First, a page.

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Legal life in Israel and beyond after Covid-19

29 May 2020 | Luminance

At a recent Luminance Webinar, Yaniv Aronowich, Partner at Tadmor Levy & Co. spoke about how the premier Israeli firm are using pioneering AI technology, why resistance to legal technology is waning and Yaniv shared his thoughts about the legal landscape after Coronavirus.

According to Yaniv, the legal profession is an “old school industry” and one that is not overly keen to adopt legal tech solutions. Yet Israeli firms, “like many firms around the world, are facing a downward pressure on rates, coupled with more work and less available staffing options”, causing many to re-evaluate their position on how technology could assist their organizations’. Tadmor Levy were an early adopter in a reticent market and in Yaniv’s opinion platforms such as Luminance have real value in “streamlining the review, allowing lawyers to gauge the scope of the due diligence before the deal even starts whilst also enabling firms to give their clients a tailor-made fee structure.”

Yaniv is keen to point out that while there prevails a degree of distrust and skepticism towards technology and a resistance to changing traditional business models, this will not be the case for very long. “Firms that do not adopt technology will be left behind. In 10 years from now, not using automated due diligence, drafting and project management platforms will be like not using a mobile phone today.” Yaniv thinks cost pressures from clients may be instrumental in causing firms to begin to turn to the assistance of AI legal technology: “if the tech helps in reducing costs, and perhaps even transferring some of the savings to clients, firms will embrace it”.

In Yaniv’s view, one major barrier for the Israeli market has been that legal technology traditionally lacks compatibility with the Hebrew language. With most domestic areas of law conducted in Hebrew, “any tool that incorporates Hebrew language capabilities is bound to have a competitive advantage among Israeli law firms.” Indeed, Luminance recently added machine learning capabilities in Hebrew to its platform - something Yaniv labels a “gamechanger” – and is consequently seeing rapid expansion in the Israeli market. Israel could quickly become a key law tech market; indeed, Israel is one of the biggest emerging law tech scenes, often dubbed ‘Silicon Wadi’. Yaniv believes a burgeoning legal tech revolution can be seen, and “if a tech platform is good and does the work, you will stick to it”.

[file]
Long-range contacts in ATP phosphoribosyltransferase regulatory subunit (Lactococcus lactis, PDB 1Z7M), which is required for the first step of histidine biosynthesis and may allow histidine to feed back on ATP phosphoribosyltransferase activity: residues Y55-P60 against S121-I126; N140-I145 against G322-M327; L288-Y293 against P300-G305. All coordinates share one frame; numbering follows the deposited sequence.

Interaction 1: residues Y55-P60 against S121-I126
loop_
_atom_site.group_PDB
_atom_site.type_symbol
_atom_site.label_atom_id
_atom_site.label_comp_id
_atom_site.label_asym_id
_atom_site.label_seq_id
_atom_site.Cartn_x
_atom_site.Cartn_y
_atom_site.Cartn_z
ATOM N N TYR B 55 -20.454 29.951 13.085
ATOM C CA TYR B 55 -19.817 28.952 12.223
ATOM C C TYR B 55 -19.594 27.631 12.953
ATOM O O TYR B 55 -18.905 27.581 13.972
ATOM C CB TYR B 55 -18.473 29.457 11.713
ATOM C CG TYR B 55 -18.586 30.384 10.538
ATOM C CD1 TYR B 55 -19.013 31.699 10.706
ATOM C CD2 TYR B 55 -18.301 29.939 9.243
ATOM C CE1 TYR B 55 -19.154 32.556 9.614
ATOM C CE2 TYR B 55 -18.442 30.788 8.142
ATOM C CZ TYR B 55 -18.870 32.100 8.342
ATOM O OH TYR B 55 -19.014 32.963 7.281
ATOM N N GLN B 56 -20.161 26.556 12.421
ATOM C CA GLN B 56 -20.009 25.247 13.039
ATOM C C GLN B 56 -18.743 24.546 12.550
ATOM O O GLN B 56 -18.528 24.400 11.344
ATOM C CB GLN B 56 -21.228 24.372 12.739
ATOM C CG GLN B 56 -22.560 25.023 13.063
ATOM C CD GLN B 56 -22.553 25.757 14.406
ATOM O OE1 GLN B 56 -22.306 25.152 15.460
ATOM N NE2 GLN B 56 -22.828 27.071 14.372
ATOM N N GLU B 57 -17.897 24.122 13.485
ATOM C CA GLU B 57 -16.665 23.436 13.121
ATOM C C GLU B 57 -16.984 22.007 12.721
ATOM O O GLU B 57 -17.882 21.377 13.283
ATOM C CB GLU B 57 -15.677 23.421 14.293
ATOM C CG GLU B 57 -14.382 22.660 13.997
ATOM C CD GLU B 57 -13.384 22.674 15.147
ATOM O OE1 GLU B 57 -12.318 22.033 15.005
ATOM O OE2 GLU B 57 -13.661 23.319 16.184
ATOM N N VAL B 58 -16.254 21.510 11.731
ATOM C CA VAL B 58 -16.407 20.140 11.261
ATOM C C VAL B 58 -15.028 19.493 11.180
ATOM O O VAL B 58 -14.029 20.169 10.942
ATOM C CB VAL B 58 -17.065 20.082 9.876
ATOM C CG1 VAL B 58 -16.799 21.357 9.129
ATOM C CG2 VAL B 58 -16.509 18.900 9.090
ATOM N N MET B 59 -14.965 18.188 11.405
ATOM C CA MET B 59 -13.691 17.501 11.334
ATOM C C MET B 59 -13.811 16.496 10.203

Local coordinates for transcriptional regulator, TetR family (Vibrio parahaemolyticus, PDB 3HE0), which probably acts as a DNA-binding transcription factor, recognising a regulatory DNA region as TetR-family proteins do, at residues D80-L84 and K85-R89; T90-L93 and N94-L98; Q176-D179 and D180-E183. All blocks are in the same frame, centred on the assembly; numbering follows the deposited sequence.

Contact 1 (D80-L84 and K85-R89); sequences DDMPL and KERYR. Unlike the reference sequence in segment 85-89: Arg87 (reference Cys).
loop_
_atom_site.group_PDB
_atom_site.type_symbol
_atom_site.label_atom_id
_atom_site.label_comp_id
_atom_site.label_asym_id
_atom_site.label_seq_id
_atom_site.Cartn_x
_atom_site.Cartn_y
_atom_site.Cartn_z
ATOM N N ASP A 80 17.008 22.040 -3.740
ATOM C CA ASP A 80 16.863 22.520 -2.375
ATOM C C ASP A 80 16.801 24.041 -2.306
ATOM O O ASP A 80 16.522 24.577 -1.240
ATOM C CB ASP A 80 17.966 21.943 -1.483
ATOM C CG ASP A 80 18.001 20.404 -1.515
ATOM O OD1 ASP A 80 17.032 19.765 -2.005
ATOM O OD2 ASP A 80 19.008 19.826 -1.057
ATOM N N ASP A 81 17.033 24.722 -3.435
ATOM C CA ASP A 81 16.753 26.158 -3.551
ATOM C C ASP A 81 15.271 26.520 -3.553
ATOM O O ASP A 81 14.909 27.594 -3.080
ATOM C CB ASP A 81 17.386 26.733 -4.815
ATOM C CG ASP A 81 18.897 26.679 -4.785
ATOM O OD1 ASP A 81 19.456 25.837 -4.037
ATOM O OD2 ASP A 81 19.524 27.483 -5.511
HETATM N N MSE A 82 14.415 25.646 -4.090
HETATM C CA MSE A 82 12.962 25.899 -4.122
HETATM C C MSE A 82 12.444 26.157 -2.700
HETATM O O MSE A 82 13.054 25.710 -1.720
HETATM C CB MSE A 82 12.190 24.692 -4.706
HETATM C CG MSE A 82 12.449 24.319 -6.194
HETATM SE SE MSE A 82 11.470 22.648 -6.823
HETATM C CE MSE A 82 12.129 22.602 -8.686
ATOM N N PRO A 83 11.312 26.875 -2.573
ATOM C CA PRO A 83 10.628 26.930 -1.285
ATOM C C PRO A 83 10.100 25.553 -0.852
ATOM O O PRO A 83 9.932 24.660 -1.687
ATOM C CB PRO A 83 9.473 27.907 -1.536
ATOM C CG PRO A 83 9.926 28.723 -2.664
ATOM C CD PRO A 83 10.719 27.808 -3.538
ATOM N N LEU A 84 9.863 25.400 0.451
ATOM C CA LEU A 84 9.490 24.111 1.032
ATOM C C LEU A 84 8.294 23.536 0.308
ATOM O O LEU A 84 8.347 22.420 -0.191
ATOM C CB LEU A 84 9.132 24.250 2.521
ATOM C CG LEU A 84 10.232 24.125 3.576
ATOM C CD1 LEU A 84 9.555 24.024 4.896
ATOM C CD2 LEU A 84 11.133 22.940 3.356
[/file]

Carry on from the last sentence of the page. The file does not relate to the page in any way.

Yaniv explains that another factor in hastening change in lawyers’ attitudes to legal technology is the COVID-19 pandemic, which he describes as a “a huge opportunity to introduce tech tools into lawyers’ ongoing work.” This sentiment was echoed by the Chair of Luminance’s board, Robert QC who stated in another recent webinar that the crisis represents “a real boost to the Young Turks in every team who’ve been asking senior partners for years for better tech and now have had their case proved.” The team at Tadmor and Levy are testament to this; Yaniv explains that he has seen many lawyers who have previously been hesitant about working from home becoming rapidly more flexible about non-traditional working practices. Clearly Covid-19 is a huge contributor in expediting how quickly firms will be adopting legal tech solutions and “In the current climate, law firms have to transform their business models to be more cost-efficient- tools like Luminance can make this possible.”

For Yaniv it is clear the changes brought about by the current crisis will lead to a new normal as far as working practices are concerned. “The changes of recent times are here to stay, we will be seeing more people working remotely (at least part of the time)”. Luminance is a key tool in this ‘new normal’, with project management tools that facilitate remote working including in-built workflow features that can coordinate and automatically allocate tasks between team members, and granular progress tracking across reviews and team members. As Yaniv says, Luminance allows his lawyers to have “full command of their projects”. In a world where remote working trends look set to stay, this is vital not only in maintaining productivity, but actually allowing lawyers to work better than ever before.